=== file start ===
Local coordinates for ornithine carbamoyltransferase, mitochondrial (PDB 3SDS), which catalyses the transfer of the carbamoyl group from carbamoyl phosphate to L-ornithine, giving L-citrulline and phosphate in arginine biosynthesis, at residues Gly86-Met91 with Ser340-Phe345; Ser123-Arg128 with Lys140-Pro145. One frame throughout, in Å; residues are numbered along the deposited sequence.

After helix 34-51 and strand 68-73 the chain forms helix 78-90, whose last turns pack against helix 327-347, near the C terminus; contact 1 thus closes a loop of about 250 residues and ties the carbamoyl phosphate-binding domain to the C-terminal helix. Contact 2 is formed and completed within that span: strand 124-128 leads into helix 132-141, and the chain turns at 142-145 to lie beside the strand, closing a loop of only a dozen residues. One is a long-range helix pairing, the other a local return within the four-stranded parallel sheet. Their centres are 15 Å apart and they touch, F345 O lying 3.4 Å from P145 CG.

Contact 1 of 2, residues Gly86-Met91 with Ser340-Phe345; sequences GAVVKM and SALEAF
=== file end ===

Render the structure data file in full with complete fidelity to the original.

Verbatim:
Local coordinates for ornithine carbamoyltransferase, mitochondrial (PDB 3SDS), which catalyses the transfer of the carbamoyl group from carbamoyl phosphate to L-ornithine, giving L-citrulline and phosphate in arginine biosynthesis, at residues Gly86-Met91 with Ser340-Phe345; Ser123-Arg128 with Lys140-Pro145. One frame throughout, in Å; residues are numbered along the deposited sequence.

After helix 34-51 and strand 68-73 the chain forms helix 78-90, whose last turns pack against helix 327-347, near the C terminus; contact 1 thus closes a loop of about 250 residues and ties the carbamoyl phosphate-binding domain to the C-terminal helix. Contact 2 is formed and completed within that span: strand 124-128 leads into helix 132-141, and the chain turns at 142-145 to lie beside the strand, closing a loop of only a dozen residues. One is a long-range helix pairing, the other a local return within the four-stranded parallel sheet. Their centres are 15 Å apart and they touch, F345 O lying 3.4 Å from P145 CG.

Contact 1 of 2, residues Gly86-Met91 with Ser340-Phe345; sequences GAVVKM and SALEAF